Pascale Jacques December 4, 2019 Animal
As with all human beings children are also “psychological and physiological” intellectual beings. Children use their senses to facilitate communication with their environment. They use their sense of sight together with light and colors as well as other visual environmental factors, to communicate. According to research studies, color carries critical importance in the development of the cognitive and motor skills of the children.
For example, the Arctic fox has a white coat in winter (containing little pigment), and a brown coat in summer (containing more pigment), an example of seasonal camouflage.
Fruits are the means by which angiosperms disseminate seeds. Edible fruits, in particular, have propagated with the movements of humans and animals in a symbiotic relationship as a means for seed dispersal and nutrition; in fact, humans and many animals have become dependent on fruits as a source of food. Accordingly, fruits account for a substantial fraction of the world’s agricultural output, and some (such as the apple and the pomegranate) have acquired extensive cultural and symbolic meanings.
Some animals are colored purely incidentally because their blood contains pigments. For example, amphibians like the olm that live in caves may be largely colorless as color has no function in that environment, but they show some red because of the haem pigment in their red blood cells, needed to carry oxygen. They also have a little orange colored riboflavin in their skin. Human albinos and people with fair skin have a similar color for the same reason.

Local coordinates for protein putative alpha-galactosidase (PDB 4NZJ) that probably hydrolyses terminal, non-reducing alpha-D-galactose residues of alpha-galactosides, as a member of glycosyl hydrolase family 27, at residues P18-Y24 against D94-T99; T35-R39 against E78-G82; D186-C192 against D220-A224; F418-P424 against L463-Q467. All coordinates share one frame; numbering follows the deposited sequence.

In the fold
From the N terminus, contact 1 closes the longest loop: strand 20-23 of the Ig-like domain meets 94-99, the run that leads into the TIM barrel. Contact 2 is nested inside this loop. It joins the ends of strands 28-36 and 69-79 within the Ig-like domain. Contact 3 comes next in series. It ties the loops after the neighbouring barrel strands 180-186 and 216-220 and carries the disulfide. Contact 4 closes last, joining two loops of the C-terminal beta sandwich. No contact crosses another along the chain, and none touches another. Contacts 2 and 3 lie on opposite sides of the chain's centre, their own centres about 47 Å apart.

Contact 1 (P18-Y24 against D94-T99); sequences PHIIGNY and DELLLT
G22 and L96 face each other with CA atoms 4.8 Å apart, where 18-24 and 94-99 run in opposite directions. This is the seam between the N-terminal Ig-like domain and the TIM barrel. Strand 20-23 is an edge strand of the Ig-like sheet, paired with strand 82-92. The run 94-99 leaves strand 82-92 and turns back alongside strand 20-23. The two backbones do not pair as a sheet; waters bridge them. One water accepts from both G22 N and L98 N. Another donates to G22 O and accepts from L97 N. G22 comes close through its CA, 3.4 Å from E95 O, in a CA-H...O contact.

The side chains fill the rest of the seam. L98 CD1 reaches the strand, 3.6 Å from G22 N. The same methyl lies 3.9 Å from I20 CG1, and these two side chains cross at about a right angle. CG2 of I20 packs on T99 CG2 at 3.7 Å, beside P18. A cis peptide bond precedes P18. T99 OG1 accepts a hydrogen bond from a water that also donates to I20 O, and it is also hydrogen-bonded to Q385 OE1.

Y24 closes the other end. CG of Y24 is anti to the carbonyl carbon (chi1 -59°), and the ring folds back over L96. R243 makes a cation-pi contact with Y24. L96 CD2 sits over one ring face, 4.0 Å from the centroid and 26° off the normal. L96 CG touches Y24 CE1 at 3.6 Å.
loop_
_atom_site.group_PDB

Medical Daily shared an article in which “Dr. Stan Rodski, a neuropsychologist who also has his own line of adult coloring books, says that coloring elicits a relaxing mindset, similar to what you would achieve through meditation.” The neuropsychologist further mentions that “like meditation, coloring allows us to switch off our brains from other thoughts and focus on the moment. Tasks with predictable results, such as coloring or knitting, can often be calming.”
wholly new at the time. It strongly supported Darwin’s theory of sexual selection, arguing that the obvious differences between male and female birds such as the Argus pheasant were selected by the females, pointing out that bright male plumage was found only in species ”which court by day”.The book introduced the concept of frequency-dependent selection, as when edible mimics are less frequent than the distasteful models whose colors and patterns they copy. In the book, Poulton also coined the term aposematism for warning coloration, which he identified in widely differing animal groups including mammals (such as the skunk), bees and wasps, beetles, and butterflies.
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